New York has become the first state in the US to lay down regulations and rules for the trade of virtual currency including Bitcoin.
The New York Department of Financial Services (DFS) released the new rules on Wednesday. Outlined by Benjamin M. Lawsky, Superintendent of Financial Services, the new regulations will affect traders which accept, sell or buy virtual currency.
The rules have been formed after a two-year long investigation into cryptocurrency. The "BitLicense" regulations (.PDF) contain consumer protection, anti-money laundering compliance and cybersecurity rules tailored for companies using virtual currency, including Bitcoin.
At the BITS Emerging Payments Forum in Washington, DC on Wednesday, Lawsky said digital currency highlights the dynamic nature of financial markets and technology, and the pace of change is only doing to accelerate in the years to come. As a result, "regulators need to be ready to meet that challenge."
"We have a responsibility to regulate new financial products in order to help protect consumers and root out illicit activity. That is the bread and butter job of a financial regulator," Lawsky said.
"However, by the same token, we should not react so harshly that we doom promising new technologies before they get out of the cradle."
Lawsky noted that attempts to ban Bitcoin would likely fail, as banning computer code is nigh-on impossible. Instead, the financial regulator said the key is balancing the protection of consumers, the reduction of fraud and still permitting innovation breathing space.
If companies use virtual currency and are holding on to customer funds, they need to apply for a license. However, app developers who are developing software do not need to -- as the department will not need to act as a financial intermediary. Lawsky commented:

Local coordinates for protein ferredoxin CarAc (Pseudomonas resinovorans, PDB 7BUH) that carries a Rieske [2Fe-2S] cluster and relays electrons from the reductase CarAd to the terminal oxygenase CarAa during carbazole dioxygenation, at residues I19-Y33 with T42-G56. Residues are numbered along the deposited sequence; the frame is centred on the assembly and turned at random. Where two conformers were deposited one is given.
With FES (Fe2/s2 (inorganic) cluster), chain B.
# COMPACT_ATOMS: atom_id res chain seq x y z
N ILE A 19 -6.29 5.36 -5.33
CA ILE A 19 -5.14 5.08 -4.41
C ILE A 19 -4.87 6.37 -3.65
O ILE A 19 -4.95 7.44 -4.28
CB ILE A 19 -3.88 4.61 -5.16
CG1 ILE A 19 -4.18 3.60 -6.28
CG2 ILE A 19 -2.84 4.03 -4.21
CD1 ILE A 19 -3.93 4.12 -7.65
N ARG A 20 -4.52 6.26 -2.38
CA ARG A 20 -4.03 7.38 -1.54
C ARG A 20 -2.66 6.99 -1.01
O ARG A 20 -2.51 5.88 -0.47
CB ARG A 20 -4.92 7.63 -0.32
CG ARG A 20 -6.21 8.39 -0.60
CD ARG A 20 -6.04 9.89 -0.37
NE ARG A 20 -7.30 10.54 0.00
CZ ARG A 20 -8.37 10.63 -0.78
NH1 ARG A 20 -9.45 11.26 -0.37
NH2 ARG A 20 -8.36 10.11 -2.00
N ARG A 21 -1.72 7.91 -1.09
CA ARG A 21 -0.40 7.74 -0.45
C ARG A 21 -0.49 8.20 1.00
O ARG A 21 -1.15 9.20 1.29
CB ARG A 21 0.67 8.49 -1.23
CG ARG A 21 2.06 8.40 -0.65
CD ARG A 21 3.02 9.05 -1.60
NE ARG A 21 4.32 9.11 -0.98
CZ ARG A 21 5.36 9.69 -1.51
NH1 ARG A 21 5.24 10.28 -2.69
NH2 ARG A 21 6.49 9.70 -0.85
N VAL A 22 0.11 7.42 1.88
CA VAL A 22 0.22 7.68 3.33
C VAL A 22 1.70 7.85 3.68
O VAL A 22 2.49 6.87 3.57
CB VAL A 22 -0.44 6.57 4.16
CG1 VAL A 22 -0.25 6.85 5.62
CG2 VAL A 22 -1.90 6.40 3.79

"There is a basic bargain that when a financial company is entrusted with safeguarding customer funds and receives a license from the state to do so -- it accepts the need for heightened regulatory scrutiny to help ensure that a consumer's money does not just disappear into a black hole."
In addition, companies will need the approval of the financial regulator if they make substantial changes to their business models or products, as well as the inclusion of new controlling investors. However, they will not need permission before seeking funding through investment rounds or small software updates.
"We have no interest in micro-managing minor app updates. We're not Apple," Lawsky told attendees.
The regulations have been drawn up in response to virtual currency being used for illegal activity -- such as for the trade and purchase of drugs and weapons on the now-defunct underground marketplace Silk Road, as well as cyberattacks which have taken place on cryptocurrency exchanges and resulting in the loss of customer funds.
Mt. Gox, once the dominant Bitcoin exchange on the web, closed its doors last year due to an alleged cyberattack. This rapid closure ended up costing consumers who traded in Bitcoin roughly $500 million.